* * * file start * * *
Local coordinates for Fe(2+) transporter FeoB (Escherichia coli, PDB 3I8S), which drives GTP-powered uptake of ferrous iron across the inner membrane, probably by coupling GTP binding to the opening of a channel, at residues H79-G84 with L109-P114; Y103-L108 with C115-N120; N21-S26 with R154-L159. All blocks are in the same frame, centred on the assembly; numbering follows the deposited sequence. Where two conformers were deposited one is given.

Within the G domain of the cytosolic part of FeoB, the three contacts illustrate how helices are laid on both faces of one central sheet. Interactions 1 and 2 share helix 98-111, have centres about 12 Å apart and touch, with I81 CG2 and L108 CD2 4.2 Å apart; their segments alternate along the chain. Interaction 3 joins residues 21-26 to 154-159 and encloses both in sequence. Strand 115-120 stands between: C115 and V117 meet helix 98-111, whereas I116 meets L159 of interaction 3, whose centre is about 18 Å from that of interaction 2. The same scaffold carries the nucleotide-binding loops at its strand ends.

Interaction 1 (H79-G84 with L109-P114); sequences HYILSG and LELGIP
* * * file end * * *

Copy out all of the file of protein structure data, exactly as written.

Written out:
Local coordinates for Fe(2+) transporter FeoB (Escherichia coli, PDB 3I8S), which drives GTP-powered uptake of ferrous iron across the inner membrane, probably by coupling GTP binding to the opening of a channel, at residues H79-G84 with L109-P114; Y103-L108 with C115-N120; N21-S26 with R154-L159. All blocks are in the same frame, centred on the assembly; numbering follows the deposited sequence. Where two conformers were deposited one is given.

Within the G domain of the cytosolic part of FeoB, the three contacts illustrate how helices are laid on both faces of one central sheet. Interactions 1 and 2 share helix 98-111, have centres about 12 Å apart and touch, with I81 CG2 and L108 CD2 4.2 Å apart; their segments alternate along the chain. Interaction 3 joins residues 21-26 to 154-159 and encloses both in sequence. Strand 115-120 stands between: C115 and V117 meet helix 98-111, whereas I116 meets L159 of interaction 3, whose centre is about 18 Å from that of interaction 2. The same scaffold carries the nucleotide-binding loops at its strand ends.

Interaction 1 (H79-G84 with L109-P114); sequences HYILSG and LELGIP